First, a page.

A sane businessman wouldn't have funded it for that long either. What you had there was the crazies in charge of the madhouse. They appeared to believe that they could go on forever, and the only surprising thing was how long it took for someone to pull the plug.

        There's an old engineering saw about the perfect being the enemy of the good. It applies absolutely to product development.

    • Guess what, this is called investment. All the developers have to do is to sell shares in the game.

      Sounds like we're back to business as usual; those eevull corprashun$$$ that everyone likes to rant about.

      Maybe the reason they exist is that it's the worst way of producing something - apart from all the others we've tried.

      • by dkf (304284)

        Maybe the reason [corporations] exist is that it's the worst way of producing something - apart from all the others we've tried.

        They seem to be one of the less terrible ways (along with smaller scale commercial setups) in that they don't oppress their employees nearly as much as alternatives like forced labor camps or slave driving. I suppose religion could be used as a motivator too, but I don't honestly see making game development into a commandment...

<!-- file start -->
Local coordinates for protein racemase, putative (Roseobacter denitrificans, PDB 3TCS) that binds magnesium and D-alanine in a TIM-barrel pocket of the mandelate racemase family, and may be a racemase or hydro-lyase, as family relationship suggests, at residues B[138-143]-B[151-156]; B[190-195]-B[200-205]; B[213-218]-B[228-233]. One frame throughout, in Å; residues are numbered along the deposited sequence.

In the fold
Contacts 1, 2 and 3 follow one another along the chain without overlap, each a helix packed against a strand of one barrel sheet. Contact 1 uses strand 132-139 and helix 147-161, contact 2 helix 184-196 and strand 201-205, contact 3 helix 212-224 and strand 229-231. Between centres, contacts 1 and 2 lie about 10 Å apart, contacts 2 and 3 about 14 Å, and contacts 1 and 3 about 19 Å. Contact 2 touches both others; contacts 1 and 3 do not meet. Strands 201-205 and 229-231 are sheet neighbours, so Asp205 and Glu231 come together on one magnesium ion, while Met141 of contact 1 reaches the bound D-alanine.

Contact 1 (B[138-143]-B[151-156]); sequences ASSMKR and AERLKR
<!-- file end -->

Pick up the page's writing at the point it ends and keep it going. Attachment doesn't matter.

• Flip a coin (Score:2, Interesting)

    by Mr. Freeman (933986)
    So let's see here.
    1. Expect a lot of people to pay ~$50 for a game before it's developed.
    2. Give these people absolutely no guarantee that the game will ever be produced or that it will be anything like what it was originally billed to be.
    3. ???
    4. PROFIT!

    Seriously though, this just confirms my suspicion that Gabe Newell is completely fucking retarded and has absolutely no sense what so ever. What happens when the budget falls short (not enough investors)? The game isn't produced but the money has already
    • Re: (Score:3, Insightful)

      by jellomizer (103300)

      There Games G-A-M-E-S Really why should we care if someone has the ability to make them or not. It is not like a failure to make a game will end civilization or even harm it. If it comes out then we decide to buy it or not. Play with it for a few months dump in archive and pull it out every couple years for. That is if your lucky. This story makes it seem that a failure to produce a game is a huge loss to the world. Sorry it isn't. Failure to make a game isn't our fault it is due to poor management at

    • Re: (Score:3, Insightful)